Several friends and journalists have been asking me lately about the fact thatÂ the headline betting odds have Labor a 70% chance to win, while the seat-by-seat markets have LaborÂ as favourite inÂ 77 out of 150 seatsÂ (see Simon Jackman’s site for current and past odds). As I see it, there are four possible explanations for this.

- There are quite a few Labor seats where the odds put them a 40-49% chance of winning, and fewer such Coalition seats. Taking this into account, Simon has also been summing the probabilities to come up with an ALP expected seat count. Today, he says, “ALP Expected Seat Count:
** **79.7 out of 150 seats.Â … Computed as the sum of the 3-agency-average seat-by-seat ALP win probabilities.” So this answer gets us from a 2-seat majority to a 4-seat majority. That satisfies some people (eg. Tim Colebatch and John Quiggin), but not everyone I speak to is persuaded that a 70% chance of winning is consistent with a 4-seat margin.
- The marginal seat markets are smart money, while the headline race is dumb money. So the headline odds are too optimistic for Rudd, and the marginals markets are right.
- The headline odds are based on two factors: certainty and margin.* To understand this theory, take the analogy of a flashy sporting team and a dependable sporting team. If betting on the flashy team, you might be uncertain about whether they’ll win, but you might figure that if they win, it will be by a big margin. With the dependable team, you might be quite certain that they’ll win, but feel that it’s unlikely that they’ll win by a huge margin. So while expected margin and expected winner will typically track one another, they needn’t always do so. You might be quite confident that Rudd will form government, without necessarily expecting a landslide.
- There’s no paradox. A 70/30 race is a pretty tight one. Unlike the pollsÂ (most of which imply that the chance of a Howard win is less than 1/10,000), the betting markets still say that this is a close race.

Of these theories, #1 is really just another way of expressing the data, and #2 doesn’t square with the literature (both theoretical and empirical) on prediction market efficiency. I’m inclined to prefer #4, though I do rather like #3.

* I owe John Quiggin for pointing this out to Justin and I when he read a pre-publication draft of our last election betting paper.

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the other issue is timing – the real test will be in the couple of days immediately before the election – the Jackman figures on individual seats have been slowly, consistently moving towards an increased ALP majority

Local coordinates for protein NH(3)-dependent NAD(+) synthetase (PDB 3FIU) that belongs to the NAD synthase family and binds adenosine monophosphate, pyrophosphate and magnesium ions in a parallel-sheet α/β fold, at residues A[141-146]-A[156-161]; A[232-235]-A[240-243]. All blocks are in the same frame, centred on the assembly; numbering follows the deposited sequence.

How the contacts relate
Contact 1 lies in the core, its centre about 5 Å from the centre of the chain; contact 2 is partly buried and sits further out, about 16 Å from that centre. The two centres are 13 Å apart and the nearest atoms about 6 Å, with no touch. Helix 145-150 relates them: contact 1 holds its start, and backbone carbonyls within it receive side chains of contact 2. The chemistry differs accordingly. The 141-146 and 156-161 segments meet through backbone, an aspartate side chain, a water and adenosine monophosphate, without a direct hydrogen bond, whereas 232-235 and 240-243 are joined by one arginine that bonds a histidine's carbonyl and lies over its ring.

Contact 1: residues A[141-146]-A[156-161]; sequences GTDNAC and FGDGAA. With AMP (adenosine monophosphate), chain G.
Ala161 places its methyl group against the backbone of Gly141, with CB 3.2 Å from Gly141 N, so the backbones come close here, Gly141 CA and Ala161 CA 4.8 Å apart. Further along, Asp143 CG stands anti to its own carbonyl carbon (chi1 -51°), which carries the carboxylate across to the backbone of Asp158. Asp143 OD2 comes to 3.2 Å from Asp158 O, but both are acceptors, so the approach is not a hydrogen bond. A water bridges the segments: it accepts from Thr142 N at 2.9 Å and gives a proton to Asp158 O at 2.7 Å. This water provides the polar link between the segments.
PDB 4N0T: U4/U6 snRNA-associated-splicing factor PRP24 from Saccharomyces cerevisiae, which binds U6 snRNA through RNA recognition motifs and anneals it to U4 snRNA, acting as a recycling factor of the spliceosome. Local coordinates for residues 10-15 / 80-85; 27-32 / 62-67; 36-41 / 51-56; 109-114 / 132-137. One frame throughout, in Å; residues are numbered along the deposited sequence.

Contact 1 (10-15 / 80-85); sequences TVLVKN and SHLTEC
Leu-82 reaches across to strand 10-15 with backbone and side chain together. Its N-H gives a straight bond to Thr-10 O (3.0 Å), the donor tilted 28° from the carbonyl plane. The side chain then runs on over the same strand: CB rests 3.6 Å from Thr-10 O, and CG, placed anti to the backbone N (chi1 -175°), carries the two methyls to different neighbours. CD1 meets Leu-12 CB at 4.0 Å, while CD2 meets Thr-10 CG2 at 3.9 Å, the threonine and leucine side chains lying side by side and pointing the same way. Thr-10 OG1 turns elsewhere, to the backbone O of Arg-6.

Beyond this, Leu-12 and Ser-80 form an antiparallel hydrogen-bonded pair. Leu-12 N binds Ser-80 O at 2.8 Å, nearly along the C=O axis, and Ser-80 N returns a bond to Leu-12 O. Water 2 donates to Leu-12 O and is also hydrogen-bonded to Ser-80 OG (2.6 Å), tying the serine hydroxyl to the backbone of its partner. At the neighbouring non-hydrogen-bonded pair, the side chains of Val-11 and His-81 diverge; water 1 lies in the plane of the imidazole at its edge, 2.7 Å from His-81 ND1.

I’m trying to understand why a four seat margin isn’t a win. The betting market is saying that there is a 70% chance the ALP will provide the prime minister. Once the ALP has a (working) majority of seats that will occur. A hung parliament with the support of independents can deliver that outcome.

I think people don’t understand what the betting market is saying; it is not saying the ALP will have a 70% share of the vote, or a 70% share of the seats.

Sinc, no-one’s arguing that a four seat margin isnâ€™t a win. People I’ve spoken to just think that if Labor is paying $3.20, then the expected margin ought to be more than 4 seats. But I agree with your general assessment – it could be that many people have an imperfect understanding of probabilities.

I just want to thank you for that kick back into reality.

I had started to fall for the big win propaganda. Whilst I am no psephologist or economist, my early predictions were 74 to 77 seats for the ALP or thereabouts. Most recently I had kicked the upper limit up to 87-90 based on the polls.

Time to wind it back a bit I think.

Andrew, you make no mention of Simon Jackson’s simulation of outcomes, basically he seems to be running a monte carlo based on the individual seats.

http://jackman.stanford.edu/oz/Aggregate2007/bettingmarkets/currentSeatHistogram.pdf

This comes out with a 83% chance of ALP win. ie more than the headline win is showing.

“People Iâ€™ve spoken to just think that if Labor is paying $3.20, then the expected margin ought to be more than 4 seats.”

Close…. but no cigar.

“Unlike the polls (most of which imply that the chance of a Howard win is less than 1/10,000), the betting markets still say that this is a close race.”

“1/10,000”. Which polls so imply, Andrew? Do you think “it could be that many people have an imperfect understanding of probabilities.”?

Further to my previous comment having now simulated the election from the individual seat with 100,000 paths myself, I firstly agree with Simons result that assuming independence the individual seat probabilities imply around 83% ALP victory if you assume they are independent.

As you start increasing the correlation between individual seat results the ALP victory probability decreases – 70% ALP victory assumes about a 10% correlation between seat results. as you go to 100% correlation you start coming out to the raw win/loss seat analysis. and the ALP victory comes down to around 53%.

Basically I think that the two are mutually consistent, mostly for the reasons you outline in 1 under the assumption that the results are somewhat correlated.